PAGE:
RSSArchive for December, 2008

Improve the nursing image with professional communication

by Kathleen Bartholomew, RC, RN, MN

Every interaction that we have with another person at work is a communication. Even if
we never speak, our body language portrays whether we are interested or disengaged,
caring or aloof. More than anything we communicate what we think of ourselves. [more]

Communicate and commit to nursing

by Kathleen Bartholomew, RC, RN, MN

Healthcare is characterized by a culture of silence, especially surrounding errors. Deeply embedded in both the physician and nurse culture is the belief that good nurses and physicians don’t make mistakes. Whether vocalized or not, we expect perfection from these human beings, and this is unarticulated belief results in a culture of blame, shame, and most of all silence. [more]

Shape relationships by showing off your personal side

Most interpersonal relationships in organizations are position-to-position relationships, rather than person-to-person relationships. In many organizations, managers speak in the role as the “boss” and they are treated as such. Their titles are splashed on their doors, desks, and business cards, all referring to their power position. The meaning behind this is “I want you to respect my position, regardless of who I am as a person.” [more]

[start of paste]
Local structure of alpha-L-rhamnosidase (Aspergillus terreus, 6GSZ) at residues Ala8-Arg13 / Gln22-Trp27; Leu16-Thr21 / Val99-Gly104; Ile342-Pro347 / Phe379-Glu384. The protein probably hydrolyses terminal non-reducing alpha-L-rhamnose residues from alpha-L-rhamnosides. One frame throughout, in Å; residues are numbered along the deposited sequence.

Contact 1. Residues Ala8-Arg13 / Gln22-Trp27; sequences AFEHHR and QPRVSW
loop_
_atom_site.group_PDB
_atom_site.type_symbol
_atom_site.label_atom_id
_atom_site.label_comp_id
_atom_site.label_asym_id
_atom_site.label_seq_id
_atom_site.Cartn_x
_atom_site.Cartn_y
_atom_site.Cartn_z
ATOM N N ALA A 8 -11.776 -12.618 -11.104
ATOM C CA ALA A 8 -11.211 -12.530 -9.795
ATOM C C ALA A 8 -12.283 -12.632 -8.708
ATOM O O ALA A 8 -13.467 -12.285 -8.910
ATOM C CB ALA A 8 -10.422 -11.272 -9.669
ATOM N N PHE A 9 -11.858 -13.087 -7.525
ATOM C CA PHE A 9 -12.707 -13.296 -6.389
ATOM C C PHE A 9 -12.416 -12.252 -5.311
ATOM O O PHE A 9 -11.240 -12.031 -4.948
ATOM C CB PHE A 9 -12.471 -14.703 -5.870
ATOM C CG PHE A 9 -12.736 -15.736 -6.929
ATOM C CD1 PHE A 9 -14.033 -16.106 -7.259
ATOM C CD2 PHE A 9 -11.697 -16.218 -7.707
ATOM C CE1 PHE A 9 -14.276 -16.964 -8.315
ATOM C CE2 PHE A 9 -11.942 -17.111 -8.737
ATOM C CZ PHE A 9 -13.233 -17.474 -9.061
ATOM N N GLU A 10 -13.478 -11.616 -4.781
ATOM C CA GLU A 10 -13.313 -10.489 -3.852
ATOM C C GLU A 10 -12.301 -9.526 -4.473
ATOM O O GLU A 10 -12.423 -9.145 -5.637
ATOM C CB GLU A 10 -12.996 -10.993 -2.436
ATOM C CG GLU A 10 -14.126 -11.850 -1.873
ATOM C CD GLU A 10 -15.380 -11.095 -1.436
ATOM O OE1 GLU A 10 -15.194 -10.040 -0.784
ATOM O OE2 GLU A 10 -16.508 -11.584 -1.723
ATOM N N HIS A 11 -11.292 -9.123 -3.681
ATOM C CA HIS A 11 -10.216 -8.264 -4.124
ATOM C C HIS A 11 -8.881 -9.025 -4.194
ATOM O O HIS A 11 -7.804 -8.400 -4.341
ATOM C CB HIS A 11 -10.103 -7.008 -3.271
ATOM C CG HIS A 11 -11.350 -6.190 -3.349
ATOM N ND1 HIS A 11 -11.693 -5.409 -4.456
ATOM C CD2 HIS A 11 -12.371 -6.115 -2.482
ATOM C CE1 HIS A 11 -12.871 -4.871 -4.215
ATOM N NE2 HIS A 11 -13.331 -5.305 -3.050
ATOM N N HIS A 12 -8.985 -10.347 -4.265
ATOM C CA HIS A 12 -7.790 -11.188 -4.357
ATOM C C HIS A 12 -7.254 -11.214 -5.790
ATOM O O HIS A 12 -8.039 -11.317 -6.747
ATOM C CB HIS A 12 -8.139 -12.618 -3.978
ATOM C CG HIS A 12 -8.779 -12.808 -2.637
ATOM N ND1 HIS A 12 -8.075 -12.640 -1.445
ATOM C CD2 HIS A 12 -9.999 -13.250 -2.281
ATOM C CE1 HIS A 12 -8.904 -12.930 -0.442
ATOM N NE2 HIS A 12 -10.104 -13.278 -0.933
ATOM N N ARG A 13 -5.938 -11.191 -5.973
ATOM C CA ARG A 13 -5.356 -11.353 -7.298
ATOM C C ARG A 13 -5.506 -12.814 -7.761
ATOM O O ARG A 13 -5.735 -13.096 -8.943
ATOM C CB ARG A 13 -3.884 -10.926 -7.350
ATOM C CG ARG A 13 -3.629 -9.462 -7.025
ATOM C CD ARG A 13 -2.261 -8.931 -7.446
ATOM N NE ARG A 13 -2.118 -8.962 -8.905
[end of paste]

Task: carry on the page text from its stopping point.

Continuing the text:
Quick Retention Tips!


1. Your Laughter is contagious – let them hear you roar! Good moods affect others in a positive way and bad moods infect others negatively. (From Love ’em or Lose ’em!)


2. The more information you put into your brain, the more likely you are to come up with new ideas! Continue your own learning journey by attending at least one conference a year. [more]

Lead the charge for change and innovation

As leaders in healthcare organizations, it is often a nurse manager’s responsibility to be a driver of change. And while effective leaders work hard to help release creative energy within their facilities, staff must understand what is valued in order to support this. [more]